Plans to require automatic emergency braking, increase liability insurance for trucking, and allow younger truck drivers are dividing industry and advocacy groups pressing Congress to pass a new highway bill.
The potential for new vehicle technology mandates and costs in the five-year surface transportation legislation working its way through the House and Senate carries high stakes for trucking interests and safety advocates as well.
“We’re talking to everybody,” said Cathy Chase, president of the Advocates for Highway and Auto Safety, which has held press conferences with lawmakers and sent recent letters to administration officials to get more safety provisions in the final bill. “We will continue pushing and lobbying and advocating until that pen is in the President’s hand signing this bill into law.”
The House passed its more than $715 billion surface transportation bill (H.R. 3684) largely along party lines earlier this month, while the Senate Commerce, Science, and Transportation Committee advanced its portion of the highway bill (S. 2016) last month.
Some trucking organizations prefer the more moderate Senate language, while safety advocates are seeking to push the House further in their direction and are even personally appealing to President Joe Biden, who lost his first wife and a daughter to a car accident in 1972.
Surface transportation programs expire Sept. 30. House Transportation and Infrastructure Chair Peter DeFazio (D-Ore.) said last month that the next step could be an informal conference to bring together the House bill’s policies and the larger bipartisan infrastructure framework negotiated between senators and the Biden administration.
Auto safety advocates say the Senate legislation, compared with the House measure, is “falling short” by including studies and more lenient requirements as substitutes for agency directives on safety standards, including for side and front underride guards on trailers and single-unit trucks to stop cars from going under trucks in crashes.
However, safety advocates are still pushing for both the House and Senate bills to go further on automatic emergency braking and require it in all new cars and trucks; currently both measures would exempt small- and medium-size trucks. Chase said thousands of people could be saved annually with the technology at a time when fatalities are increasing.
Americans drove less last year because of the pandemic, yet an estimated 38,680 people died in traffic crashes — the highest number of annual fatalities since 2007, according to the National Highway Traffic Safety Administration.
The Insurance Institute for Highway Safety estimates that emergency braking systems paired with forward collision warnings could cut down more than two out of five crashes where a big truck rear-ends another vehicle. Collision warning and prevention systems can use radar, cameras, sensors, or a combination to detect vehicles, pedestrians, and other obstacles, and automated systems go a step further by applying the brakes.
Some trucking groups are concerned that automatic emergency braking needs more development. Jay Grimes, regulatory affairs director at the Owner-Operator Independent Drivers Association, said some of their members have tried the technology and found there can be false alarms. He called it “questionable” whether it would always work at night.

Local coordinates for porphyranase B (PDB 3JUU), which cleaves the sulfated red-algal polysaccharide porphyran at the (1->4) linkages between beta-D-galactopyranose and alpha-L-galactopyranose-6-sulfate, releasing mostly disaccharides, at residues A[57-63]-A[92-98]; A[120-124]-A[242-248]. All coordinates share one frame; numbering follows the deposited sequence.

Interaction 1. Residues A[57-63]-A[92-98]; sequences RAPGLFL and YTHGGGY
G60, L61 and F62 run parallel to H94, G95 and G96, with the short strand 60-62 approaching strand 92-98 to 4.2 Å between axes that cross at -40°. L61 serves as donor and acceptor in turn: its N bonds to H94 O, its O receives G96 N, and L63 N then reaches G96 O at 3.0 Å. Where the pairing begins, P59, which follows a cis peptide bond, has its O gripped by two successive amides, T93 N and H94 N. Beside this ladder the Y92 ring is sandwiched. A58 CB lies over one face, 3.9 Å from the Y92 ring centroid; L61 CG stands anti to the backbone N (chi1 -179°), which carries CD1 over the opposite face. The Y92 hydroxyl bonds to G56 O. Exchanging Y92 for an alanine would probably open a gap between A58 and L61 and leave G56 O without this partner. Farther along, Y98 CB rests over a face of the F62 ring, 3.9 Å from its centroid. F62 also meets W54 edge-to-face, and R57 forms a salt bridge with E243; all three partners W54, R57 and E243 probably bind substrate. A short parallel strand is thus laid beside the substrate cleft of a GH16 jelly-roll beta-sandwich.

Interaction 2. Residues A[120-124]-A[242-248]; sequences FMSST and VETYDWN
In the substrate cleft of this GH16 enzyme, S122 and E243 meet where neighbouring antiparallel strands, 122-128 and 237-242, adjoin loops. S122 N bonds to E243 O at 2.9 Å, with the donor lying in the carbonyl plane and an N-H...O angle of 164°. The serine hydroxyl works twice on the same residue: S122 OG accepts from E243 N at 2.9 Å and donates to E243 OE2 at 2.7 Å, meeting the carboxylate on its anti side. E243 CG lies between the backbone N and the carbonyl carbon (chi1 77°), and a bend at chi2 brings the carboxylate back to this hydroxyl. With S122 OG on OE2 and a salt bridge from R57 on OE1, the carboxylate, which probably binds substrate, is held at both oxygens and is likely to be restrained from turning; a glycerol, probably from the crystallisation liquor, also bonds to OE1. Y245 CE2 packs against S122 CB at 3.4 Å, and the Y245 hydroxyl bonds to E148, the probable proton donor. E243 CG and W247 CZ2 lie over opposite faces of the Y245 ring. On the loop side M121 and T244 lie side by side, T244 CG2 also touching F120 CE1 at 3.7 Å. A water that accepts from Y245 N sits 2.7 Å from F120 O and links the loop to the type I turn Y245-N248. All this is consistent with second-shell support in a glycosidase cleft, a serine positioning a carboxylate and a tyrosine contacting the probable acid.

“We’re not sure that it’s quite ready for prime-time yet,” Grimes said.
Grimes said his group deems the Senate Commerce bill “a little better” than that of the House, and will lobby particularly to remove the increase to carriers’ minimum required liability insurance, which the House measure would boost to $2 million from $750,000. Stopping that increase is his group’s “No. 1 priority as we move to a potential conference,” he said.
“That’s going to be really devastating,” Grimes said. “It’s likely going to have an unintended consequence of probably making roads less safe and more dangerous if you take these people that have been in business for years off the roads because they can’t afford the insurance rates.”
The Senate Commerce Committee adopted a contentious amendment that would establish a pilot program to allow truckers under the age of 21 to operate with a commercial driver’s license in an apprenticeship program.
“Instead of tapping into more dangerous, younger, inexperienced drivers, the industry should focus on making improvements to the current driving and safety conditions,” Chase said.
Trucking groups disagree over younger drivers. The Owner-Operators group doesn’t support the provision allowing truckers younger than 21, saying retention should be the industry’s goal. Others, such as the American Trucking Associations, support it, saying younger drivers would help alleviate shortages.
“This pro-safety, pro-jobs provision will strengthen the U.S. supply chain with a new and rigorous apprenticeship program, bolstering the trucking workforce and raising safety and training standards for its emerging members,” American Trucking Associations President and CEO Chris Spear said in a statement after the Senate Commerce panel advanced its bill.
To contact the reporter on this story: Lillianna Byington in Washington at firstname.lastname@example.org